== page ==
Another question for you, not sure you or anyone here will know the answer but I will ask anyway. When I had IDC in. 2003 the entire fat pad with 24 nodes were removed. This time no nodes were removed, obviously because the first tier were removed previously. I think they put it down as node negative on my Oncotype submission. Does breast cancer always travel first to nodes under arm? I know cells could have gone into blood etc. Is it correct to consider second primary to be node neg? I am assuming it is.

    Also, I was diagnosed with second primary same breast 15 1/2 years later because multiple doctors over the years told me I could consider myself cured! NEVER did any doctor tell me I could still get breast cancer, so YES I WAS in shock! Literally, when I got the call, at work, I said “ so you are calling me with the good news?” The RO was silent, then said how sorry she was...... My world crashed, I don’t remember what I said, I literally went into shock. I had to be driven home by a co-worker. I never thought I would ever get BC again. You may not understand but believe me, I will NEVER 100% believe anything a doctor related to cancer, BS or MO tells me ever again! My BS told me in August “ you are free of cancer!” I don’t believe him. I will always feel there will be another primary or recurrence no matter what I do.

  • letsgogolf
    letsgogolf Member Posts: 65

    Sounds like the doctors were correct and you were cured the first time. Since your cancers were different types it does not appear that you had a recurrence of the original tumor. Unfortunately, as long as we have breasts there is always a chance that we can get another primary, unrelated to the first cancer.

  • mavericksmom
    mavericksmom Member Posts: 1,110

    let'sgogolf, you missed the point! I give up. Sorry I was stupid, sorry I misunderstood the doctors, sorry I am a mess, sorry sorry sorry!!!!!!! Sorry I didn't have the benefit of a message board like this.

    I am so tired of apologizing/trying to explain my feelings. I give up.




  • Mavericksmom, I didn't see your most recent post and I notice you've deleted it and several of your other posts. That's unfortunate, because the value of this board comes from sharing our knowledge, our experiences and our feelings.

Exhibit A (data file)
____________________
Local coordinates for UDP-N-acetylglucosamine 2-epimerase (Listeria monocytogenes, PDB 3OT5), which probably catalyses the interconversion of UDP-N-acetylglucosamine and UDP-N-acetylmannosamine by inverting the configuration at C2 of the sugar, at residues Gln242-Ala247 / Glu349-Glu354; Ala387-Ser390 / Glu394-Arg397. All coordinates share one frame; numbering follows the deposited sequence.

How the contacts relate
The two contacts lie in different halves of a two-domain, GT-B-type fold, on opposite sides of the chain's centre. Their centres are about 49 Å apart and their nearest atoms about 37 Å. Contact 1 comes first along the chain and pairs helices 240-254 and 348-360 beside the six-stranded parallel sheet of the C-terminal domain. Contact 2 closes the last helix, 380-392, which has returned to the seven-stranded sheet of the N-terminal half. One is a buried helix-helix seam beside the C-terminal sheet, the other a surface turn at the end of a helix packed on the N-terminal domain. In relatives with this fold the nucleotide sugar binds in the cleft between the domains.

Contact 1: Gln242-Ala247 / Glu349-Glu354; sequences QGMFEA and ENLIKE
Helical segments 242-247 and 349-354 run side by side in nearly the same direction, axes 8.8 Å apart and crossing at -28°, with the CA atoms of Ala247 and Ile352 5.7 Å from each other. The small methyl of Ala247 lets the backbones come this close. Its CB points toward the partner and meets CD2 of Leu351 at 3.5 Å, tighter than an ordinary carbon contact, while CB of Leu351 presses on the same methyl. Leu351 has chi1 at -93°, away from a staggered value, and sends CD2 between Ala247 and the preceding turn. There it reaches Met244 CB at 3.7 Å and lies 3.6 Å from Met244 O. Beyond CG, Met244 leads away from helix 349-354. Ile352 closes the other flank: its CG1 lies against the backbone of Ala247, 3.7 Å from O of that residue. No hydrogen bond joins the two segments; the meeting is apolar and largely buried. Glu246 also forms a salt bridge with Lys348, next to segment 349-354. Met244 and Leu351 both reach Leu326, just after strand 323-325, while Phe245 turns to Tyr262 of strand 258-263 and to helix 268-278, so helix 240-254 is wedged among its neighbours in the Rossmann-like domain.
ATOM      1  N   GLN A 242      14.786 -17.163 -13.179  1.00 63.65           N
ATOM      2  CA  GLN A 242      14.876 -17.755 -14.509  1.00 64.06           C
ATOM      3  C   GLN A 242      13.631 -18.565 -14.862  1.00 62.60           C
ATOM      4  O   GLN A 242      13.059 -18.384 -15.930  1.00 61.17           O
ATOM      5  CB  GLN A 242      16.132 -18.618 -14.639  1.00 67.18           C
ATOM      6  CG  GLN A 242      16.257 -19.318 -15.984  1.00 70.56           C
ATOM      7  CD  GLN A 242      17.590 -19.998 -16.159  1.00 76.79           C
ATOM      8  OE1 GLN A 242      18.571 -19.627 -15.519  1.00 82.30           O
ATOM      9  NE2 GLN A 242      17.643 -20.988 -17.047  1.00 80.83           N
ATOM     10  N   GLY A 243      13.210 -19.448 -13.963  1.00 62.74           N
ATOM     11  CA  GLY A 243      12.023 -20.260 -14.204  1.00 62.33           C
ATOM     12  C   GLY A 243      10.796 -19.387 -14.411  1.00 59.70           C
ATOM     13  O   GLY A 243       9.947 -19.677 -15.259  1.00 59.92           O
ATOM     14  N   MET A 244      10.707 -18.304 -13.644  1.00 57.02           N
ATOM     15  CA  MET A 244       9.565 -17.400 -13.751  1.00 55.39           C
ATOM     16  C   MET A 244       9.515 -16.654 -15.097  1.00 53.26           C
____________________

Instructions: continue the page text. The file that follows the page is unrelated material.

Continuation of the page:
No one should ever have to apologize for or explain one's feelings. We feel what we feel. Anger and frustration are reasonable and normal reactions to a diagnosis of breast cancer, and particularly a second diagnosis or recurrence (seriously, I am dealing with this again?) and particularly if you've been misled by your doctors about the risk. And yes, from reading this board for 14 years, I've learned that too often doctors do mislead their patients. Some doctors inflate the benefit of treatment, as a way to coerce a patient into treatments. Some doctors tell patients that they are cured, or that "they will never have to deal with breast cancer again", when there is absolutely no way that they can know this. Many doctors downplay the side effects of treatments or even tell patients that their side effects have nothing to do with the treatment. Most doctors under-estimate the risk that we all face to develop a new primary breast cancer after having been diagnosed a first time.

    If your doctors did not tell you the truth and misled you about your risks, that is on them and not on you. You have nothing to apologize for. And you have every right to be angry about it and to not trust them now.

  • lilliangish
    lilliangish Member Posts: 54

    Canadaliz, I liked your perspective on life after breast cancer. You are so right! I'd rather focus on doing something that actually reduces my chance of recurrence.

    Thank u for the oncotype explanation Beesie. One thing I wished my MO had done was order the Oncotype dx report. I had Mammaprint which said I was high risk....but barely. It didn't tell me the value of chemo and AI, the way oncotype does. I would have liked to know that. I also read that many of those deemed high risk on Mammaprint would have been intermediate on Oncotype. Intermediate would be a whole lot easier to live with. Still I had chemo and did all I could.

    Looking for a new MO for other reasons, but I wonder if they ever run oncotype dx after chemo, radiation? That ship may have sailed. Just makes it harder to let go of the recurrence worry. Not really sure what my chances actually are.

    I'm going to print Canadaliz' post when worry sets in. Thank you for that

  • meow13
    meow13 Member Posts: 1,363

    Lillian, you could call oncodx directly and ask them. Your mo would have to have your tumor sent. I think they are required to keep it so many years. I wanted a symphony test suite done on mine I think mammoprint was one in the suite. At the time my tjmor was 2 years old they said they thought too much time had passed.

  • muska
    muska Member Posts: 224

    This article in Time talks about the topics discussed on this thread. Time Article Today

    Editing to add: The author's book on breast cancer has very high ratings on Amazon, #3 in Oncology Books: Kate's book on Amazon